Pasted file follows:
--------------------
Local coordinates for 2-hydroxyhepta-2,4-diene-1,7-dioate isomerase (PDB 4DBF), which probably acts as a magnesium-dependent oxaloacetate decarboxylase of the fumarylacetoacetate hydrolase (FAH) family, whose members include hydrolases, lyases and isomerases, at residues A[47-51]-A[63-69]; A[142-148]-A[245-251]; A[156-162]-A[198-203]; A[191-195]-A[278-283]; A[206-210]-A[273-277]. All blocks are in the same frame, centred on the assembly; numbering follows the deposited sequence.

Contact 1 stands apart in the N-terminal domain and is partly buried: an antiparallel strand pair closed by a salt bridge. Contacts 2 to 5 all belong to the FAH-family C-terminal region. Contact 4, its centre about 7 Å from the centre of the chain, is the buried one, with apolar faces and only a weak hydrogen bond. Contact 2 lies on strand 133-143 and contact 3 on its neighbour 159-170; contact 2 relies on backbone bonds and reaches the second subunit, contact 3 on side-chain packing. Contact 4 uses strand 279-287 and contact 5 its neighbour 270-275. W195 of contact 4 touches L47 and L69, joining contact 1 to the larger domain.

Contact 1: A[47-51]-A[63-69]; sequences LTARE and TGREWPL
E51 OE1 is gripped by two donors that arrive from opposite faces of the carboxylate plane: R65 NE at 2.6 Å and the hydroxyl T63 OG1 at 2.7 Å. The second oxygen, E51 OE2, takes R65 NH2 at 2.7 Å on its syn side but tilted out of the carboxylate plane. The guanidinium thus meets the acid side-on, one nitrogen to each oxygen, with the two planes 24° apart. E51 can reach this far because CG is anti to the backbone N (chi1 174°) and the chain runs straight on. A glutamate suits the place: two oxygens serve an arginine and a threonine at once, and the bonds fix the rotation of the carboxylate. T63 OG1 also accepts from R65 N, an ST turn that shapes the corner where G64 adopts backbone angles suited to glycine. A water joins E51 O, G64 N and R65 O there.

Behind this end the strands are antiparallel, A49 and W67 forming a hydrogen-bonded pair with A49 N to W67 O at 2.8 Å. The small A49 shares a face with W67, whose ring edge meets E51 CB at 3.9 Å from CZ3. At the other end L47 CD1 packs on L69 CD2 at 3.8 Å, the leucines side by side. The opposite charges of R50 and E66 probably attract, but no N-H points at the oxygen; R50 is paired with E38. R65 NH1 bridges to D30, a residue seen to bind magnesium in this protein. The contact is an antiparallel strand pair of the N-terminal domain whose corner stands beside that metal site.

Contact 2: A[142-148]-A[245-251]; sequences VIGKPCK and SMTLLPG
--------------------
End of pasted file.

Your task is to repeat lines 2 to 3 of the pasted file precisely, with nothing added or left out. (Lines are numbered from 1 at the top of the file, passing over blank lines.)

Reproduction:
Contact 1 stands apart in the N-terminal domain and is partly buried: an antiparallel strand pair closed by a salt bridge. Contacts 2 to 5 all belong to the FAH-family C-terminal region. Contact 4, its centre about 7 Å from the centre of the chain, is the buried one, with apolar faces and only a weak hydrogen bond. Contact 2 lies on strand 133-143 and contact 3 on its neighbour 159-170; contact 2 relies on backbone bonds and reaches the second subunit, contact 3 on side-chain packing. Contact 4 uses strand 279-287 and contact 5 its neighbour 270-275. W195 of contact 4 touches L47 and L69, joining contact 1 to the larger domain.

Contact 1: A[47-51]-A[63-69]; sequences LTARE and TGREWPL